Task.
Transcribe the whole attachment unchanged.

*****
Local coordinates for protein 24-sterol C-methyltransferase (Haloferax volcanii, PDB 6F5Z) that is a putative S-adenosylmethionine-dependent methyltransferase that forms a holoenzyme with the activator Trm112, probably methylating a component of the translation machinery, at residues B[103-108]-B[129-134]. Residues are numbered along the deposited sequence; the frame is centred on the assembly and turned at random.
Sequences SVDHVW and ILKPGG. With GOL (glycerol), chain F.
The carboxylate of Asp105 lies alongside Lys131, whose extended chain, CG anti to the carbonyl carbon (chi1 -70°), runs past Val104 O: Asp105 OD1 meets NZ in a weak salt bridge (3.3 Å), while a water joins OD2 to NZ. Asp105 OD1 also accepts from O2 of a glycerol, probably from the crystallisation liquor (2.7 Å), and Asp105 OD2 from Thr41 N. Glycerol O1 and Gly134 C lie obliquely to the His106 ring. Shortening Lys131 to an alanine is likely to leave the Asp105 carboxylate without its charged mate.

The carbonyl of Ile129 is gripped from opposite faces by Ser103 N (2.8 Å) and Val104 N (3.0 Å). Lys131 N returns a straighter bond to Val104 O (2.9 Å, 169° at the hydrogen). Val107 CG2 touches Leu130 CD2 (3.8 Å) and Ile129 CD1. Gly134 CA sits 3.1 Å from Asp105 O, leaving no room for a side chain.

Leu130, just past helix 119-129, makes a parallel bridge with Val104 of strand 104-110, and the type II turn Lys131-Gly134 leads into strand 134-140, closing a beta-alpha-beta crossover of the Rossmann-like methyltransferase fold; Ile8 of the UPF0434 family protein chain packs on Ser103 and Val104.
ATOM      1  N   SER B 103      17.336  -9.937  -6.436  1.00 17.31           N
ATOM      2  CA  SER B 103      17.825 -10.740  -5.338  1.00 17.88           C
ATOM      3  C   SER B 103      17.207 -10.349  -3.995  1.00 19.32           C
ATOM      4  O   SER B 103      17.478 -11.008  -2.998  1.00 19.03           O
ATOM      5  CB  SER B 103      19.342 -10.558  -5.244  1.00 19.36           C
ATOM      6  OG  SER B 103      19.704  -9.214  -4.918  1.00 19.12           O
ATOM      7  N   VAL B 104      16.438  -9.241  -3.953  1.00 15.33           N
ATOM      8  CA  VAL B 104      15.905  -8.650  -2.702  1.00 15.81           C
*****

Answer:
Local coordinates for protein 24-sterol C-methyltransferase (Haloferax volcanii, PDB 6F5Z) that is a putative S-adenosylmethionine-dependent methyltransferase that forms a holoenzyme with the activator Trm112, probably methylating a component of the translation machinery, at residues B[103-108]-B[129-134]. Residues are numbered along the deposited sequence; the frame is centred on the assembly and turned at random.
Sequences SVDHVW and ILKPGG. With GOL (glycerol), chain F.
The carboxylate of Asp105 lies alongside Lys131, whose extended chain, CG anti to the carbonyl carbon (chi1 -70°), runs past Val104 O: Asp105 OD1 meets NZ in a weak salt bridge (3.3 Å), while a water joins OD2 to NZ. Asp105 OD1 also accepts from O2 of a glycerol, probably from the crystallisation liquor (2.7 Å), and Asp105 OD2 from Thr41 N. Glycerol O1 and Gly134 C lie obliquely to the His106 ring. Shortening Lys131 to an alanine is likely to leave the Asp105 carboxylate without its charged mate.

The carbonyl of Ile129 is gripped from opposite faces by Ser103 N (2.8 Å) and Val104 N (3.0 Å). Lys131 N returns a straighter bond to Val104 O (2.9 Å, 169° at the hydrogen). Val107 CG2 touches Leu130 CD2 (3.8 Å) and Ile129 CD1. Gly134 CA sits 3.1 Å from Asp105 O, leaving no room for a side chain.

Leu130, just past helix 119-129, makes a parallel bridge with Val104 of strand 104-110, and the type II turn Lys131-Gly134 leads into strand 134-140, closing a beta-alpha-beta crossover of the Rossmann-like methyltransferase fold; Ile8 of the UPF0434 family protein chain packs on Ser103 and Val104.
ATOM      1  N   SER B 103      17.336  -9.937  -6.436  1.00 17.31           N
ATOM      2  CA  SER B 103      17.825 -10.740  -5.338  1.00 17.88           C
ATOM      3  C   SER B 103      17.207 -10.349  -3.995  1.00 19.32           C
ATOM      4  O   SER B 103      17.478 -11.008  -2.998  1.00 19.03           O
ATOM      5  CB  SER B 103      19.342 -10.558  -5.244  1.00 19.36           C
ATOM      6  OG  SER B 103      19.704  -9.214  -4.918  1.00 19.12           O
ATOM      7  N   VAL B 104      16.438  -9.241  -3.953  1.00 15.33           N
ATOM      8  CA  VAL B 104      15.905  -8.650  -2.702  1.00 15.81           C